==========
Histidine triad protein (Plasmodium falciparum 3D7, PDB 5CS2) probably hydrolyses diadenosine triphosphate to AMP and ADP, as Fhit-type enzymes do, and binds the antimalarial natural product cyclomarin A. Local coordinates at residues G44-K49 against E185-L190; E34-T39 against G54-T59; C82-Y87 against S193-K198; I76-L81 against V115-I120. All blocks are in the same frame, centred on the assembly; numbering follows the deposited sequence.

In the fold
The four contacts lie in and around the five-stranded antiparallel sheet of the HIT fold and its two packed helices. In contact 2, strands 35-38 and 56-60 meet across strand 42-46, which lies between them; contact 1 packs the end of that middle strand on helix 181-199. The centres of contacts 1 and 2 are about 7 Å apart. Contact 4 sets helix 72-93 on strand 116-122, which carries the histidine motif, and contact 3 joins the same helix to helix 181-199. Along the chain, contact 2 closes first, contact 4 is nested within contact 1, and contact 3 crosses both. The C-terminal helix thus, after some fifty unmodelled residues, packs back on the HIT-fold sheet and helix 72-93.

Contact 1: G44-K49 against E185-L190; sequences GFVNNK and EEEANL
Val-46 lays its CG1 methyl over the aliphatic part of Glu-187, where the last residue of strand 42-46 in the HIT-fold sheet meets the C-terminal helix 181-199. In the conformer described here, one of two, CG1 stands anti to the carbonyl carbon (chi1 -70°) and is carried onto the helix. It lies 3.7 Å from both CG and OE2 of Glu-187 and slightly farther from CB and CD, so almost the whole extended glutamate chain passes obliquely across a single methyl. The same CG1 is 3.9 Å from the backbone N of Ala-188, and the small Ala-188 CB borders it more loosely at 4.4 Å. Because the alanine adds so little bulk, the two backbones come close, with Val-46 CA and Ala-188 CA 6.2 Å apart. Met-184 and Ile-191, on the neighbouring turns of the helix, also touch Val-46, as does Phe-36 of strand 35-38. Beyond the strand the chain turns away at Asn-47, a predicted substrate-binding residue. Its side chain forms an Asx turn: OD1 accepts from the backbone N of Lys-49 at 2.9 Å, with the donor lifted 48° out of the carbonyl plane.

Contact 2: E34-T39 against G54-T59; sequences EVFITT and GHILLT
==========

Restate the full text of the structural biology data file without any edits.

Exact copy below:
Histidine triad protein (Plasmodium falciparum 3D7, PDB 5CS2) probably hydrolyses diadenosine triphosphate to AMP and ADP, as Fhit-type enzymes do, and binds the antimalarial natural product cyclomarin A. Local coordinates at residues G44-K49 against E185-L190; E34-T39 against G54-T59; C82-Y87 against S193-K198; I76-L81 against V115-I120. All blocks are in the same frame, centred on the assembly; numbering follows the deposited sequence.

In the fold
The four contacts lie in and around the five-stranded antiparallel sheet of the HIT fold and its two packed helices. In contact 2, strands 35-38 and 56-60 meet across strand 42-46, which lies between them; contact 1 packs the end of that middle strand on helix 181-199. The centres of contacts 1 and 2 are about 7 Å apart. Contact 4 sets helix 72-93 on strand 116-122, which carries the histidine motif, and contact 3 joins the same helix to helix 181-199. Along the chain, contact 2 closes first, contact 4 is nested within contact 1, and contact 3 crosses both. The C-terminal helix thus, after some fifty unmodelled residues, packs back on the HIT-fold sheet and helix 72-93.

Contact 1: G44-K49 against E185-L190; sequences GFVNNK and EEEANL
Val-46 lays its CG1 methyl over the aliphatic part of Glu-187, where the last residue of strand 42-46 in the HIT-fold sheet meets the C-terminal helix 181-199. In the conformer described here, one of two, CG1 stands anti to the carbonyl carbon (chi1 -70°) and is carried onto the helix. It lies 3.7 Å from both CG and OE2 of Glu-187 and slightly farther from CB and CD, so almost the whole extended glutamate chain passes obliquely across a single methyl. The same CG1 is 3.9 Å from the backbone N of Ala-188, and the small Ala-188 CB borders it more loosely at 4.4 Å. Because the alanine adds so little bulk, the two backbones come close, with Val-46 CA and Ala-188 CA 6.2 Å apart. Met-184 and Ile-191, on the neighbouring turns of the helix, also touch Val-46, as does Phe-36 of strand 35-38. Beyond the strand the chain turns away at Asn-47, a predicted substrate-binding residue. Its side chain forms an Asx turn: OD1 accepts from the backbone N of Lys-49 at 2.9 Å, with the donor lifted 48° out of the carbonyl plane.

Contact 2: E34-T39 against G54-T59; sequences EVFITT and GHILLT